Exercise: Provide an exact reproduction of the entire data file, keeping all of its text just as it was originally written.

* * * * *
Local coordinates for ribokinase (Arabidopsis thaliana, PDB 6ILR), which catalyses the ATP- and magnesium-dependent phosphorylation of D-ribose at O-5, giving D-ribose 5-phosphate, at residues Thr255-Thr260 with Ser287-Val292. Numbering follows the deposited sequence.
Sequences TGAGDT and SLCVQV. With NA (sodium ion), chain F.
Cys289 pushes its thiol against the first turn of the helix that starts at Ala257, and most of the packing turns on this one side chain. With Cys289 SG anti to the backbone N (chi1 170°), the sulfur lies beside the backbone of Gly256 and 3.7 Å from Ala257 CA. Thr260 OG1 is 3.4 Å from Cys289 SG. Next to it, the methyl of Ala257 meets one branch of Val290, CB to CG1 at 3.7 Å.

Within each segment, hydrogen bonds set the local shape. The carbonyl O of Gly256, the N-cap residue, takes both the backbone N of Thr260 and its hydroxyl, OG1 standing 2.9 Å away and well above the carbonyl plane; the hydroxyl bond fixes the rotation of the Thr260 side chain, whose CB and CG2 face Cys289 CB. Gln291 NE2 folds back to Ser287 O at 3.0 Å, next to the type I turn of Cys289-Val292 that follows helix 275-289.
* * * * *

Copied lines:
Local coordinates for ribokinase (Arabidopsis thaliana, PDB 6ILR), which catalyses the ATP- and magnesium-dependent phosphorylation of D-ribose at O-5, giving D-ribose 5-phosphate, at residues Thr255-Thr260 with Ser287-Val292. Numbering follows the deposited sequence.
Sequences TGAGDT and SLCVQV. With NA (sodium ion), chain F.
Cys289 pushes its thiol against the first turn of the helix that starts at Ala257, and most of the packing turns on this one side chain. With Cys289 SG anti to the backbone N (chi1 170°), the sulfur lies beside the backbone of Gly256 and 3.7 Å from Ala257 CA. Thr260 OG1 is 3.4 Å from Cys289 SG. Next to it, the methyl of Ala257 meets one branch of Val290, CB to CG1 at 3.7 Å.

Within each segment, hydrogen bonds set the local shape. The carbonyl O of Gly256, the N-cap residue, takes both the backbone N of Thr260 and its hydroxyl, OG1 standing 2.9 Å away and well above the carbonyl plane; the hydroxyl bond fixes the rotation of the Thr260 side chain, whose CB and CG2 face Cys289 CB. Gln291 NE2 folds back to Ser287 O at 3.0 Å, next to the type I turn of Cys289-Val292 that follows helix 275-289.